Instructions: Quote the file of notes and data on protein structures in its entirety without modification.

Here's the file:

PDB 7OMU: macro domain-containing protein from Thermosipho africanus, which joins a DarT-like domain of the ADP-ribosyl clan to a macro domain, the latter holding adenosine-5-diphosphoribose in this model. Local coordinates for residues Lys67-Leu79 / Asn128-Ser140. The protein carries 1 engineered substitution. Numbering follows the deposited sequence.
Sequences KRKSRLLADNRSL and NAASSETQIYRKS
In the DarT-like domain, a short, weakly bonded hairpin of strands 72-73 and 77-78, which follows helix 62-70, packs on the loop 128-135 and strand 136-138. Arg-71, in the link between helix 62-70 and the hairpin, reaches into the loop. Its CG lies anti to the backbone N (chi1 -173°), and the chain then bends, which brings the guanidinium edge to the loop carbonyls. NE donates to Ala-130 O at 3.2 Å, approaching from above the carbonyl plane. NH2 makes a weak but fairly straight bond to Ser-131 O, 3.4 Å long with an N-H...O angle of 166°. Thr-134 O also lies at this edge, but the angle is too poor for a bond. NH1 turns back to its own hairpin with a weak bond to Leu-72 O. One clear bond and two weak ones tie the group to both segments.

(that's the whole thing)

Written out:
PDB 7OMU: macro domain-containing protein from Thermosipho africanus, which joins a DarT-like domain of the ADP-ribosyl clan to a macro domain, the latter holding adenosine-5-diphosphoribose in this model. Local coordinates for residues Lys67-Leu79 / Asn128-Ser140. The protein carries 1 engineered substitution. Numbering follows the deposited sequence.
Sequences KRKSRLLADNRSL and NAASSETQIYRKS
In the DarT-like domain, a short, weakly bonded hairpin of strands 72-73 and 77-78, which follows helix 62-70, packs on the loop 128-135 and strand 136-138. Arg-71, in the link between helix 62-70 and the hairpin, reaches into the loop. Its CG lies anti to the backbone N (chi1 -173°), and the chain then bends, which brings the guanidinium edge to the loop carbonyls. NE donates to Ala-130 O at 3.2 Å, approaching from above the carbonyl plane. NH2 makes a weak but fairly straight bond to Ser-131 O, 3.4 Å long with an N-H...O angle of 166°. Thr-134 O also lies at this edge, but the angle is too poor for a bond. NH1 turns back to its own hairpin with a weak bond to Leu-72 O. One clear bond and two weak ones tie the group to both segments.